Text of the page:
Professor Henry FraserArchitecural Historian / Heritage Consultant
Chairman, Sentinel Committee, Barbados National Trust
Writer, TV Presenter, National Orator & Motivational Speaker
Professor Emertius, Medicine and Clinical Pharmacology.
Immediate Past Dean, Faculty of Medical Sciences.
University of the West Indies, Cave Hill Campus, Barbados.


Article Index

COMMON SENSE AND EVIDENCE: Arlington House Museum, #249 for Sunday, March 2, 2008

“Cultural treasures are the raison d’etre of tourism, life blood of Barbados today and tomorrow.”  (The final sentence of Historic Houses of Barbados, by Fraser and Hughes, Pub. Barbados National Trust and Art Heritage Publications, 1986)

Heritage tourism has had another shot in the arm with the preservation of 17th century Arlington in Speightstown, and its opening as a splendid house museum on Monday evening.

It was a wonderful, inspiring event, with former Prime Minister Owen Arthur and new Minister of Tourism Richard Sealy sharing a platform (well, actually, a restored nineteenth century balcony) in singing the praises and sharing their vision for Speightstown and its further restoration and re-development.

The Importance of Arlington

I have been aware of Arlington and many of the houses in Speightstown since childhood, because my mother was a daughter of St. Peter (born at the Castle, schooled at the Alexandra School, now the popular Mango Restaurant, postmistress of St. Peter and living at Galena, the now abandoned Post Office building, and in desperate need of restoration).  When we were children, public holidays were an excuse to visit old friends in Speightstown, like the Roaches of Roach Pharmacy, the Jordans, and the Skinners of Arlington.

Arlington was brought to the attention of the National Trust by Jimmy Walker, then Vice President, in his efforts to preserve this splendid seventeenth century town.  It was clearly one of the very earliest of Speightstown’s houses, surviving in reasonable condition, in a part of the town with several “survivors”.  (I believe it is seventeenth century, and not eighteenth, as I wrote in Historic Houses of Barbados.)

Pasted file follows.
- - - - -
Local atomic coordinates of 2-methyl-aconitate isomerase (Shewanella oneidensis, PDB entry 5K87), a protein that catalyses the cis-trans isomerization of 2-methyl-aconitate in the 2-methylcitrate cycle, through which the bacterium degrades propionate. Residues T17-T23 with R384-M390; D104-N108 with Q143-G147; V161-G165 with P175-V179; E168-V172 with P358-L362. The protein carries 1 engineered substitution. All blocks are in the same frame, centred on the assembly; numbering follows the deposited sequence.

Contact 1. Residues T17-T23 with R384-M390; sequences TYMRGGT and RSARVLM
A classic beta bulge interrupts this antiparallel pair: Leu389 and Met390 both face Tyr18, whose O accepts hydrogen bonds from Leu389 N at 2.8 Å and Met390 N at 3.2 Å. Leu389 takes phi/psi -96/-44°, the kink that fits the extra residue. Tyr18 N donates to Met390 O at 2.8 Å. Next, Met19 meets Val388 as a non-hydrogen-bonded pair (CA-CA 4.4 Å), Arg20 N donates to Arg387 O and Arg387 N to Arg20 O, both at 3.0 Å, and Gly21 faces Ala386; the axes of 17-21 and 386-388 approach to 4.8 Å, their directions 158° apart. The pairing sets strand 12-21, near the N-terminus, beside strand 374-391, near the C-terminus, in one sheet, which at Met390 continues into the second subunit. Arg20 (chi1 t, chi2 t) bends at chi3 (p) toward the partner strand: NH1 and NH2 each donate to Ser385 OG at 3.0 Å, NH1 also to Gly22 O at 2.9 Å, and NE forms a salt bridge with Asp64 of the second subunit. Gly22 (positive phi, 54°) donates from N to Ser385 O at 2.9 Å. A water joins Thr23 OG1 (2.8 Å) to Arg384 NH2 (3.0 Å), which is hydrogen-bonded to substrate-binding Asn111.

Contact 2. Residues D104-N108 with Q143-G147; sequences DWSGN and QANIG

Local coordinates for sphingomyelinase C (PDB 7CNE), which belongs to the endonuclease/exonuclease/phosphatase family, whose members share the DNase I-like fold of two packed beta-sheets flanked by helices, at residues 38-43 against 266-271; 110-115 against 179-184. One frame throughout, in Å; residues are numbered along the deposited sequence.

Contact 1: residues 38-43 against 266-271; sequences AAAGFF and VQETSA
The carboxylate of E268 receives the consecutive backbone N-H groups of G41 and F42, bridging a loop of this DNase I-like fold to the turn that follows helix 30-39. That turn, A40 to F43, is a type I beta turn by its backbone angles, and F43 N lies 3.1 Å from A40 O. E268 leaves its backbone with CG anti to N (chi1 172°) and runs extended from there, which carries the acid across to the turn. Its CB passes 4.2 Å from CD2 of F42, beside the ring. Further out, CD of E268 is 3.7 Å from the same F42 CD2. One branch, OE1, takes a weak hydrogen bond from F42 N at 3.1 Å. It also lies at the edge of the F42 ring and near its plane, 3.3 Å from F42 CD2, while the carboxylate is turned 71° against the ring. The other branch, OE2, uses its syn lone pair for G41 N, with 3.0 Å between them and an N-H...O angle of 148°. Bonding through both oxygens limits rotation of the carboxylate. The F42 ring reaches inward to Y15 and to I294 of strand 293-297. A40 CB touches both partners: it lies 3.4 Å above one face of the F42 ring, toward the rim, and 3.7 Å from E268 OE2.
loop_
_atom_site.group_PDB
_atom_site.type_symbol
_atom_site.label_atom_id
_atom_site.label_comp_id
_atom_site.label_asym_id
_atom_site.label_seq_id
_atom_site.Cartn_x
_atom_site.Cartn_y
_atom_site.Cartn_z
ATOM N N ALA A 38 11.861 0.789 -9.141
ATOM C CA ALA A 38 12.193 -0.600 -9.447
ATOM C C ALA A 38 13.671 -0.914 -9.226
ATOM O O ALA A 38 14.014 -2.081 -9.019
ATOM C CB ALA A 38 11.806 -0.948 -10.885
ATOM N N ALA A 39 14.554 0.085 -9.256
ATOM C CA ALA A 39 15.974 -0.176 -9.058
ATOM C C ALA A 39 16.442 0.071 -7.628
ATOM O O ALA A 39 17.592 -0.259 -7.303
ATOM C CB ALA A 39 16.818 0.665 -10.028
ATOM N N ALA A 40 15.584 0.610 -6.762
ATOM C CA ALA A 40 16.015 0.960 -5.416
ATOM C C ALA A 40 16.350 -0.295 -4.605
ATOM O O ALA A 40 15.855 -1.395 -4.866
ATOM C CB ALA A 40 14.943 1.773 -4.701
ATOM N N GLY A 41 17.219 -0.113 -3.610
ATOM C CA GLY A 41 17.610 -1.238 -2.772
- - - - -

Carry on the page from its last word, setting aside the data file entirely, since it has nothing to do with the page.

Arlington is a three story building, with a tall gable roof and gable windows (hooded windows projecting through the roof) on the top floor.  It’s long and narrow, with an elegant entrance on the street front and ground level, and doors along the north side.  One of the interesting features is the fact that the front of the building, on the street, is four feet wider than the back of the building – it’s not a true rectangle!  Why would any sensible builder create such a building?  The most likely answer lies in the practice at the time of long narrow lots, to give everyone a frontage on the street, and in the early days they weren’t too fussy how the lots were drawn, resulting in boundary lines that weren’t parallel, and buildings shoulder to shoulder.

Most of Speightstown’s old houses are of three stories, while few three story buildings survive in Bridgetown.  Why is this?  Again, we have likely answers, as most of Bridgetown, except for the block which includes the old Nicholls building (now Harford Chambers) on the corner of Lucas and James Street, was destroyed by fire at some time.  But if we look at the beautiful Copen engraving of Bridgetown in the Barbados Museum (1695) we see  the typical medieval townscape of tall narrow gabled houses jeek by jowl, that has survived only in Speightstown.

Henry Fraser Historic Houses Of Barbados Book CoverHistoric Houses of Barbados
Written by Henry Fraser & Ronnie Huges.
Available at all book leading book stores in Barbados.

Henry Fraser Treasures Of Barbados Book CoverTreasures of Barbados
Written by Sir George Alleyne and edited by Henry Fraser.
Available at the UWI Bookshop the publishers.

Henry Fraser Chattle House Book CoverBarbados Chattel Houses
Written by Henry Fraser and Bob Kiss.
Available at all leading book stores.

Henry Fraser A-Z Barbados Book CoverA-Z of Barbados Heritage
Written by Sean Carrington, Henry Fraser, John Gilmore and Addington Forde.
Available at Days Bookstore Barbados and

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